"None for me, please, aunty," he said quietly. "I will join you later, Garry," and he mounted the stairs to his room.
Peter was up and dressed when Miss Felicia arrived, despite the early hour. Indeed that gay cavalier was the first to help the dear lady off with her travelling cloak and bonnet, Mrs. McGuffey folding her veil, smoothing out her gloves and laying them all upon the bed in the adjoining room—the one she kept in prime order for Miss Grayson's use.
The old fellow was facing the coffee-urn when he told her Jack's story and what he himself had said in reply, and how fine the boy was in his beliefs, and how well-nigh impossible it was for him to help him, considering his environment.
The dear lady had listened with her eyes fixed on Peter. It was but another of his benevolent finds; it had been the son of an old music teacher the winter before, and a boy struggling through college last spring;—always somebody who wanted to get ahead in one direction or another, no matter how impracticable his ambitions might be. This young man, however, seemed different; certain remarks had a true ring. Perhaps, after all, her foolish old brother—foolish when his heart misled him—might have found somebody at last who would pay for the time he spent upon him. The name, too, had a familiar sound. She was quite sure the aunt must be the same rather over-dressed persistent young widow who had flitted in and out of Washington society the last year of her own stay in the capital. She had finally married a rich New York man of the same name. So she had heard.
The tea to which Jack and Corinne were invited was the result of this conversation. Trust Miss Felicia for doing the right thing and in the right way, whatever her underlying purpose might be; and then again she must look this new protege over.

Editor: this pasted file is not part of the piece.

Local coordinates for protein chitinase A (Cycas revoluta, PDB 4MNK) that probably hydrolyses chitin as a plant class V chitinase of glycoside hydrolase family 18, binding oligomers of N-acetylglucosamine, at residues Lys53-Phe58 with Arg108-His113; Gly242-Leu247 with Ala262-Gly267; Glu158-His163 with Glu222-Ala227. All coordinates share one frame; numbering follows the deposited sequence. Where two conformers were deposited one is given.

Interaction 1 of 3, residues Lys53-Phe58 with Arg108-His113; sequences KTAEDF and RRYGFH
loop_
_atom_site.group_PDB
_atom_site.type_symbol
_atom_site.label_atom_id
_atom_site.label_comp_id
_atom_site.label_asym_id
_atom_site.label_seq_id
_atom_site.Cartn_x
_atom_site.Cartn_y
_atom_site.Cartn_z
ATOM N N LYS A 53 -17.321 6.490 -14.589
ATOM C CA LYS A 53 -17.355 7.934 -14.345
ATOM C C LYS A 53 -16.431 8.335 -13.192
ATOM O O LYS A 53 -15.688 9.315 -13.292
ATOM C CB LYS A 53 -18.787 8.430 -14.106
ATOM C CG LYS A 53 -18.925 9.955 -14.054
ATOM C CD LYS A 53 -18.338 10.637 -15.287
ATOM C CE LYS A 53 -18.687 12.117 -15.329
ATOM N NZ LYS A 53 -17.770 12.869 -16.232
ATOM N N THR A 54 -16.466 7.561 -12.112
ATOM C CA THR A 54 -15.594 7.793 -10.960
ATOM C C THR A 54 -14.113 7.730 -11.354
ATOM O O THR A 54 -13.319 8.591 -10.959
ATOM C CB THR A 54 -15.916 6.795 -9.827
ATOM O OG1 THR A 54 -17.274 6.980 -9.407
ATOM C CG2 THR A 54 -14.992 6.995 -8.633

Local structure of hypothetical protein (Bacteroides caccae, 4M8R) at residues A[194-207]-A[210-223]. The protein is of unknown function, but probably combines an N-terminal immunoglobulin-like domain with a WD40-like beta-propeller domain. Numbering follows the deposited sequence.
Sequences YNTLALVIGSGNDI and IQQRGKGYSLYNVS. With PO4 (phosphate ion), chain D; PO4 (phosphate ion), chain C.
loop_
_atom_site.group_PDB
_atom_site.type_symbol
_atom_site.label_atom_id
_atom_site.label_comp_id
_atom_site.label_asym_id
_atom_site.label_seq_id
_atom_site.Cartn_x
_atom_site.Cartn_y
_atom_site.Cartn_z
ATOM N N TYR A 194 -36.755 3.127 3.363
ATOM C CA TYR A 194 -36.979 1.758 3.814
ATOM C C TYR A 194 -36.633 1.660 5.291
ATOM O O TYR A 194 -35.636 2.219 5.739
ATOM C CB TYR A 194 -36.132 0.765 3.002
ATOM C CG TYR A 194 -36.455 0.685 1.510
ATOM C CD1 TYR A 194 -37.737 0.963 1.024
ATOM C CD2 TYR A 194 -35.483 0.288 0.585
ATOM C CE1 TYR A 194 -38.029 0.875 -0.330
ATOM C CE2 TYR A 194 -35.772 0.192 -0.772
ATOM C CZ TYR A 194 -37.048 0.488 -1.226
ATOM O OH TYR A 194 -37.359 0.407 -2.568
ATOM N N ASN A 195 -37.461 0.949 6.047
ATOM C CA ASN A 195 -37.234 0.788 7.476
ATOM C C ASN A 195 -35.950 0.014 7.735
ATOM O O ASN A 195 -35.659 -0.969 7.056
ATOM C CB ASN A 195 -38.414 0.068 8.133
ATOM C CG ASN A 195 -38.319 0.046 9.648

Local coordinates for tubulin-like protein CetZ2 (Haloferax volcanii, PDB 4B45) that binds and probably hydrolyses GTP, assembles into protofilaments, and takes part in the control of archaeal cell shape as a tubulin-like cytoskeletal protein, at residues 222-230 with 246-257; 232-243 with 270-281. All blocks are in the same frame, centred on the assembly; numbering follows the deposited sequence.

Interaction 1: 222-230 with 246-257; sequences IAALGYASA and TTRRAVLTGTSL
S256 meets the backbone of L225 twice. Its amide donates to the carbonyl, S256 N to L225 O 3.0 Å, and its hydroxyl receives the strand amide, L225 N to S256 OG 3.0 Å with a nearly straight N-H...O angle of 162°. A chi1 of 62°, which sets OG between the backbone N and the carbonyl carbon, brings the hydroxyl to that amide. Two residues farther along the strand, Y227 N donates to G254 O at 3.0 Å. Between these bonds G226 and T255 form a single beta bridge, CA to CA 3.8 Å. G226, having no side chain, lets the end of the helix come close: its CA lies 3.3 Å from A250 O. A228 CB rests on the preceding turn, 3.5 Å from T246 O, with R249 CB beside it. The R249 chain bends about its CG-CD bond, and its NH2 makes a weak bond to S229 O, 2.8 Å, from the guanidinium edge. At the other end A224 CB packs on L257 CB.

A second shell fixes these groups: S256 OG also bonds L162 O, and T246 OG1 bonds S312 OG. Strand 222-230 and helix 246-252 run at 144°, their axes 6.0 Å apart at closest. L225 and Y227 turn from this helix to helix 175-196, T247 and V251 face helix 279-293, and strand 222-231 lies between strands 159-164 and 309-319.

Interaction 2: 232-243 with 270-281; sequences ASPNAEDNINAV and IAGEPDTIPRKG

Peter at once joined in the project. Nothing pleased him so much as a function of any kind in which his dear sister was the centre of attraction, and this was always the case. Was not Mrs. McGuffey put to it, at these same teas, to know what to do with the hats and coats, and the long and short cloaks and overshoes, and lots of other things beside—umbrellas and the like—whenever Miss Felicia came to town? And did not the good woman have many of the cards of the former function hidden in her bureau drawer to show her curious friends just how grand a lady Miss Felicia was? General Waterbury, U.S.A., commanding the Department of the East, with headquarters at Governors Island, was one of them. And so were Colonel Edgerton, Judge Lambert and Mrs. Lambert; and His Excellency the French Ambassador, whom she had known as an attache and who was passing through the city and had been overjoyed to leave a card; as well as Sir Anthony Broadstairs, who expected to spend a week with her in her quaint home in Geneseo, but who had made it convenient to pay his respects in Fifteenth Street instead: to say nothing of the Coleridges, Thomases, Bordeauxs and Worthing tons, besides any number of people from Washington Square, with plenty more from Murray Hill and be yond.
Peter in his enthusiasm had made a mental picture of a repetition of all this and had already voiced it in the suggestion of these and various other prominent names, "when Miss Felicia stopped him with:
"No, Peter—No. It's not to be a museum of fossils, but a garden full of rosebuds; nobody with a strand of gray hair will be invited. As for the lame, the halt and the blind, they can come next week. I've just been looking you over, Peter; you are getting old and wrinkled and pretty soon you'll be as cranky as the rest of them, and there will be no living with you. The Major, who is half your age"—I had come early, as was my custom, to pay my respects to the dear woman—"is no better. You are both of you getting into a rut. What you want is some young blood pumped into your shrivelled veins. I am going to hunt up every girl I know and all the boys, including that young Breen you are so wild over, and then I'll send for dear Ruth MacFarlane, who has just come North with her father to live, and who doesn't know a soul, and nobody over twenty-five is to be admitted. So if you and the Major want to come to Ruth's tea—Ruth's, remember; not yours or the Major's, or mine—you will either have to pass the cake or take the gentlemen's hats. Do you hear?"